Kafka for Beginners by David Zane Mairowitz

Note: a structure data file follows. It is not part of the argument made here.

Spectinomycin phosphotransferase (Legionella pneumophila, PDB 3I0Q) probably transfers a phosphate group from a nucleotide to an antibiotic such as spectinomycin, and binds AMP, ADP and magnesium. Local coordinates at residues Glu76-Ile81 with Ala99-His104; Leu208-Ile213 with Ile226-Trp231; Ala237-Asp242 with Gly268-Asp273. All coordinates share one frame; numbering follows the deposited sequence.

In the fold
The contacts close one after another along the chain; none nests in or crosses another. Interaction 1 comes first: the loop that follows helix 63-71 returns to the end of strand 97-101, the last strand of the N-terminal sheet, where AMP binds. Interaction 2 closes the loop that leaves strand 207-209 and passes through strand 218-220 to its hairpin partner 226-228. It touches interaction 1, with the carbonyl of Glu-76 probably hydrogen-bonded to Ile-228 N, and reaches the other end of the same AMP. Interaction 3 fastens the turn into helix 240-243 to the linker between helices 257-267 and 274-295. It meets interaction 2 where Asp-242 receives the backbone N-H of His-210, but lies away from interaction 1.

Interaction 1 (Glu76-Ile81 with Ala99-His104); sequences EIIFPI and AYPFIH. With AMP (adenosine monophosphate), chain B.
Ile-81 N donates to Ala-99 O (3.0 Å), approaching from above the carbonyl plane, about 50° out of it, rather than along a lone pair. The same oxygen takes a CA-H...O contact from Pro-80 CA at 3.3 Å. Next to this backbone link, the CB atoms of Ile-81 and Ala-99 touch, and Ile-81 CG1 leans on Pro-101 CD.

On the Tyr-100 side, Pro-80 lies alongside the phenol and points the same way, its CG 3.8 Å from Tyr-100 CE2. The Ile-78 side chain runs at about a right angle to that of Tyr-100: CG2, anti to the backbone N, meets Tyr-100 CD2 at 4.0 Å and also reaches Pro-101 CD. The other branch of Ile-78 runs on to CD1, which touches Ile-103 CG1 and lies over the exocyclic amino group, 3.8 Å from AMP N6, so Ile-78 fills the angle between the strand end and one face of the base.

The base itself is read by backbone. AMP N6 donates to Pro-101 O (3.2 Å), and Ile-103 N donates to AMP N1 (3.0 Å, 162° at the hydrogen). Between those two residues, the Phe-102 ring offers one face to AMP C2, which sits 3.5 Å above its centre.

Kafka wrote in the tradition of the great Yiddish storytellers, whose stock-in-trade was bizarre fantasy, tainted with hilarity and self-abasement. What he brought to this tradition was, however, an almost unbearably expanded consciousness. Alienated from his roots, his family, his surroundings, and primarily from his own body, Kafka created a unique literary language in which to hide away, transforming himself into a cockroach, an ape, a dog, a mole or a circus artiste who starves himself to death before admiring crowds. This book, illustrated by the creator of "Fritz the Cat", should help the reader to see beyond the cliche "Kafkaesque" and to peer through the glass wall at the unique creature on display there.